Will a Disability attorney try to Help You get Your Medical Records for your SSD or SSI claim?
Most disability attorneys and non-attorney reps will help you get your medical records. Oftentimes, claimants don't even know what medical information is necessary to win a claim, and it is this type of legal expertise that a legal representative can and should offer clients fighting for Social Security Disability (SSD) or SSI.
However, before hiring a legal representative, be sure to ask what the policy is concerning medical records. Some representatives require their clients to pay the cost of obtaining the records up front, and this can be hard for disability applicants, who typically have an income that has already been significantly reduced, if not eliminated altogether, due to their medical condition.
If the representative asks for money needed to obtain your medical records up front, this is not necessarily a negative reflection on his or her attitude toward clients. Rather, there are some firms who have hundreds of ongoing cases, and the cost of obtaining medical records for all of them would be prohibitive.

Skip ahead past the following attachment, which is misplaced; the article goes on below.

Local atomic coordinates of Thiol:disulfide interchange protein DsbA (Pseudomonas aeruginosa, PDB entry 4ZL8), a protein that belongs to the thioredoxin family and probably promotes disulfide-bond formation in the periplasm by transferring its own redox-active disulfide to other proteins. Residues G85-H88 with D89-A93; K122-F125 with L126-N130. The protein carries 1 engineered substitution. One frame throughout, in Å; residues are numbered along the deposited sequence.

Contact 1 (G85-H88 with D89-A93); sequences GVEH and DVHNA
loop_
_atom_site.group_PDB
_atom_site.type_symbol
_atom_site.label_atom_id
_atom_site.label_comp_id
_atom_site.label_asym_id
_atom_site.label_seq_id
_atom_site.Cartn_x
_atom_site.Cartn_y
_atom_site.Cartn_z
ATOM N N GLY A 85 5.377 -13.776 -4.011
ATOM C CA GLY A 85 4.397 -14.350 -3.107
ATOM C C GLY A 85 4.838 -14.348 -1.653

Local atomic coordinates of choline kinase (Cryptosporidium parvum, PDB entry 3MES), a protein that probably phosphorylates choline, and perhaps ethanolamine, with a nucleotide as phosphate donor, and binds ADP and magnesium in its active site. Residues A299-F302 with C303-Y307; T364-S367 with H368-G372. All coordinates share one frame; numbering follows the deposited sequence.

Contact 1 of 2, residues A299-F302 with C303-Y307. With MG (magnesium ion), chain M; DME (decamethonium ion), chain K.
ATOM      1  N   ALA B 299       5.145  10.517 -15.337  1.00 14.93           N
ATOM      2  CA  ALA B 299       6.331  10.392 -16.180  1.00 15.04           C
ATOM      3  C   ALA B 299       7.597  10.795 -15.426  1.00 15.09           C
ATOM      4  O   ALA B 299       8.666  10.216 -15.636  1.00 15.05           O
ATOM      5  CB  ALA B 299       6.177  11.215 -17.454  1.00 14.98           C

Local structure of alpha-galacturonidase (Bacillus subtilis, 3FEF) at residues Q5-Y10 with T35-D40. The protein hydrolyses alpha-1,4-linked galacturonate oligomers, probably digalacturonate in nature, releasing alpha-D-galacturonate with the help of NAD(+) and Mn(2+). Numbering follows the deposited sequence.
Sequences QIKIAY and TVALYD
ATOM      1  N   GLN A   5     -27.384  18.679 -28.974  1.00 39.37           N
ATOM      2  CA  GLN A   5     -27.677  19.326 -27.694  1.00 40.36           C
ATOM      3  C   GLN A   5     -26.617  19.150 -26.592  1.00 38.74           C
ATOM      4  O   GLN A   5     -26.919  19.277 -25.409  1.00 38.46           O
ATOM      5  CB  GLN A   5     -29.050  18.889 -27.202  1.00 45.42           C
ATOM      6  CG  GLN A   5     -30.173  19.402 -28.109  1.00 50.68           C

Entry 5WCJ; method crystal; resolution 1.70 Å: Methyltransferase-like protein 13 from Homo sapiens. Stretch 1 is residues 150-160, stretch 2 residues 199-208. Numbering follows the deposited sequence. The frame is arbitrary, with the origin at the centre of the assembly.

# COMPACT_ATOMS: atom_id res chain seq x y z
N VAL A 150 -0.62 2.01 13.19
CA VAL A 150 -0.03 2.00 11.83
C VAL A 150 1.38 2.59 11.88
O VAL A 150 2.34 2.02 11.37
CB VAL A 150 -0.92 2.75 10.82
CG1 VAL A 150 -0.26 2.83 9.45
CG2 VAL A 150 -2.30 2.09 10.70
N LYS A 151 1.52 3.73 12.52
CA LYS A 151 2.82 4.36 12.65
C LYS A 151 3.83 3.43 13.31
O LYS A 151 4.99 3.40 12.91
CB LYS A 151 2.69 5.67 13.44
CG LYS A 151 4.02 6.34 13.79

There are some representatives, attorneys, and law firms who will assume the cost of obtaining medical records and agree to wait to be reimbursed until after the trial. However, keep in mind that this only postpones payment--win or lose, most fee agreements between disability attorneys and their clients specify that the claimant will pay the cost of obtaining medical records regardless of if the claim is won or lost. Read your agreement carefully before signing, so that you are aware of what your financial obligations will be when the case is done.
If you absolutely do not wish to pay for the cost of getting your medical records, you can attempt to gather them yourself. Just be sure to ask your representative what he or she needs, and contact your physician regularly until either you or your attorney actually has the records in hand (some physicians take several phone calls before complying with records requests).
Remember that disability claims are won and lost based on information in your medical records, so it's important to provide the adjudicator (decision-maker) with everything needed to prove that your medical condition places physical or mental limitations on your ability to work that are severe enough to prevent you from participating in substantial gainful activity.
About the Author: Tim Moore is a former Social Security Disability Examiner in North Carolina, has been interviewed by the NY Times and the LA Times on the disability system, and is an Accredited Disability Representative (ADR) in North Carolina. For assistance on a disability application or Appeal in NC, click here.
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